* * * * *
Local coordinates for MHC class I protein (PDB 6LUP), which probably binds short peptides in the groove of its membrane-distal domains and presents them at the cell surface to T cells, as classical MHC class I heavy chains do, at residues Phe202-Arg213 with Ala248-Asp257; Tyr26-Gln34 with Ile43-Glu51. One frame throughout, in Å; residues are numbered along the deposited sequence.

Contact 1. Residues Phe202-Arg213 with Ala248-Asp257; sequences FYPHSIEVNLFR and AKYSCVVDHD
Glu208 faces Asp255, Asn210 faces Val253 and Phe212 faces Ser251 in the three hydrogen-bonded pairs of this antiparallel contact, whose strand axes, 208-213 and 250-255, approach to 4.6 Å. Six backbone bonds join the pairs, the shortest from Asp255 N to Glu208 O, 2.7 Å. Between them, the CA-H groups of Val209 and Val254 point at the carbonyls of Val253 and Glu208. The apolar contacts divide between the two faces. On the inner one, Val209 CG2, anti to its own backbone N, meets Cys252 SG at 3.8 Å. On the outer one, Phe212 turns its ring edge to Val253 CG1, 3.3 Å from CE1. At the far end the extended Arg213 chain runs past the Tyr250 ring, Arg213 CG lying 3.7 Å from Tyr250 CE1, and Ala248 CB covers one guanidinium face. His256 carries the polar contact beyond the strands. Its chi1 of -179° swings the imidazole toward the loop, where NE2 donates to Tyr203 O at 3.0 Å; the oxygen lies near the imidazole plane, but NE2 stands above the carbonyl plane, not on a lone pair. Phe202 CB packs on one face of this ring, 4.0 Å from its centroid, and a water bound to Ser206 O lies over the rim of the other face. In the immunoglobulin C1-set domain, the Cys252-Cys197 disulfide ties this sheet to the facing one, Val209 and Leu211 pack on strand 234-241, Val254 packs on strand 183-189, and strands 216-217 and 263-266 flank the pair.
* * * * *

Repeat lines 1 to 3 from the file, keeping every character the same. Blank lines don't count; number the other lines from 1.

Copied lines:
Local coordinates for MHC class I protein (PDB 6LUP), which probably binds short peptides in the groove of its membrane-distal domains and presents them at the cell surface to T cells, as classical MHC class I heavy chains do, at residues Phe202-Arg213 with Ala248-Asp257; Tyr26-Gln34 with Ile43-Glu51. One frame throughout, in Å; residues are numbered along the deposited sequence.

Contact 1. Residues Phe202-Arg213 with Ala248-Asp257; sequences FYPHSIEVNLFR and AKYSCVVDHD
Glu208 faces Asp255, Asn210 faces Val253 and Phe212 faces Ser251 in the three hydrogen-bonded pairs of this antiparallel contact, whose strand axes, 208-213 and 250-255, approach to 4.6 Å. Six backbone bonds join the pairs, the shortest from Asp255 N to Glu208 O, 2.7 Å. Between them, the CA-H groups of Val209 and Val254 point at the carbonyls of Val253 and Glu208. The apolar contacts divide between the two faces. On the inner one, Val209 CG2, anti to its own backbone N, meets Cys252 SG at 3.8 Å. On the outer one, Phe212 turns its ring edge to Val253 CG1, 3.3 Å from CE1. At the far end the extended Arg213 chain runs past the Tyr250 ring, Arg213 CG lying 3.7 Å from Tyr250 CE1, and Ala248 CB covers one guanidinium face. His256 carries the polar contact beyond the strands. Its chi1 of -179° swings the imidazole toward the loop, where NE2 donates to Tyr203 O at 3.0 Å; the oxygen lies near the imidazole plane, but NE2 stands above the carbonyl plane, not on a lone pair. Phe202 CB packs on one face of this ring, 4.0 Å from its centroid, and a water bound to Ser206 O lies over the rim of the other face. In the immunoglobulin C1-set domain, the Cys252-Cys197 disulfide ties this sheet to the facing one, Val209 and Leu211 pack on strand 234-241, Val254 packs on strand 183-189, and strands 216-217 and 263-266 flank the pair.